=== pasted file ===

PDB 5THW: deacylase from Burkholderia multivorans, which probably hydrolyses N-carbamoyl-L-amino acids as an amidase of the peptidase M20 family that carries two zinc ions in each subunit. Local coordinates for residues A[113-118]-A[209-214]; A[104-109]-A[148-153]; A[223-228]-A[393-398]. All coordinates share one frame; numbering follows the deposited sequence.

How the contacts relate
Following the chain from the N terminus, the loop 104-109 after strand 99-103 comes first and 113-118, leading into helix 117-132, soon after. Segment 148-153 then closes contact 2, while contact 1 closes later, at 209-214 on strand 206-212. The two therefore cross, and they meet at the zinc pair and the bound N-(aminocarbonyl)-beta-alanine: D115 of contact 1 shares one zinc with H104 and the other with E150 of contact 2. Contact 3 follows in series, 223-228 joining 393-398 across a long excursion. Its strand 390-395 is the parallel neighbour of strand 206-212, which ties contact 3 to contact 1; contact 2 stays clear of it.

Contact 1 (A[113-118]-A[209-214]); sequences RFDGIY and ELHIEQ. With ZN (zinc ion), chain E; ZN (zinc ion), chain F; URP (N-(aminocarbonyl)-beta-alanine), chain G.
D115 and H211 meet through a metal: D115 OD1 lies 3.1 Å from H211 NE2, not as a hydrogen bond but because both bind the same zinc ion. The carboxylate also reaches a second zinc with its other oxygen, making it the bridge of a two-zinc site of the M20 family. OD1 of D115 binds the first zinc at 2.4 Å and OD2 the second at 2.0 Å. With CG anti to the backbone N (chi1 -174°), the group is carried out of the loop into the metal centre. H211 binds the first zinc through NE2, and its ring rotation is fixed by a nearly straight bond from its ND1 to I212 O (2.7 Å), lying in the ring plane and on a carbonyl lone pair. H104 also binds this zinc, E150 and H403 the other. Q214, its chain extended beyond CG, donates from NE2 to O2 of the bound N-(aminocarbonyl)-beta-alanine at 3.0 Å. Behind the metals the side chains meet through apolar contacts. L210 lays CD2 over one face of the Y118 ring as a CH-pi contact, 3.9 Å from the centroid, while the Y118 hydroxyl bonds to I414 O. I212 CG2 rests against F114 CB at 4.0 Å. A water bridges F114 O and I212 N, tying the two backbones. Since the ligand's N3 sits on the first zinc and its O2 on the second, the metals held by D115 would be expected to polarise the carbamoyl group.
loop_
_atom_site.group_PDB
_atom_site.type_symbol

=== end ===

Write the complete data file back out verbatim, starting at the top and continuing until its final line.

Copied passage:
PDB 5THW: deacylase from Burkholderia multivorans, which probably hydrolyses N-carbamoyl-L-amino acids as an amidase of the peptidase M20 family that carries two zinc ions in each subunit. Local coordinates for residues A[113-118]-A[209-214]; A[104-109]-A[148-153]; A[223-228]-A[393-398]. All coordinates share one frame; numbering follows the deposited sequence.

How the contacts relate
Following the chain from the N terminus, the loop 104-109 after strand 99-103 comes first and 113-118, leading into helix 117-132, soon after. Segment 148-153 then closes contact 2, while contact 1 closes later, at 209-214 on strand 206-212. The two therefore cross, and they meet at the zinc pair and the bound N-(aminocarbonyl)-beta-alanine: D115 of contact 1 shares one zinc with H104 and the other with E150 of contact 2. Contact 3 follows in series, 223-228 joining 393-398 across a long excursion. Its strand 390-395 is the parallel neighbour of strand 206-212, which ties contact 3 to contact 1; contact 2 stays clear of it.

Contact 1 (A[113-118]-A[209-214]); sequences RFDGIY and ELHIEQ. With ZN (zinc ion), chain E; ZN (zinc ion), chain F; URP (N-(aminocarbonyl)-beta-alanine), chain G.
D115 and H211 meet through a metal: D115 OD1 lies 3.1 Å from H211 NE2, not as a hydrogen bond but because both bind the same zinc ion. The carboxylate also reaches a second zinc with its other oxygen, making it the bridge of a two-zinc site of the M20 family. OD1 of D115 binds the first zinc at 2.4 Å and OD2 the second at 2.0 Å. With CG anti to the backbone N (chi1 -174°), the group is carried out of the loop into the metal centre. H211 binds the first zinc through NE2, and its ring rotation is fixed by a nearly straight bond from its ND1 to I212 O (2.7 Å), lying in the ring plane and on a carbonyl lone pair. H104 also binds this zinc, E150 and H403 the other. Q214, its chain extended beyond CG, donates from NE2 to O2 of the bound N-(aminocarbonyl)-beta-alanine at 3.0 Å. Behind the metals the side chains meet through apolar contacts. L210 lays CD2 over one face of the Y118 ring as a CH-pi contact, 3.9 Å from the centroid, while the Y118 hydroxyl bonds to I414 O. I212 CG2 rests against F114 CB at 4.0 Å. A water bridges F114 O and I212 N, tying the two backbones. Since the ligand's N3 sits on the first zinc and its O2 on the second, the metals held by D115 would be expected to polarise the carbamoyl group.
loop_
_atom_site.group_PDB
_atom_site.type_symbol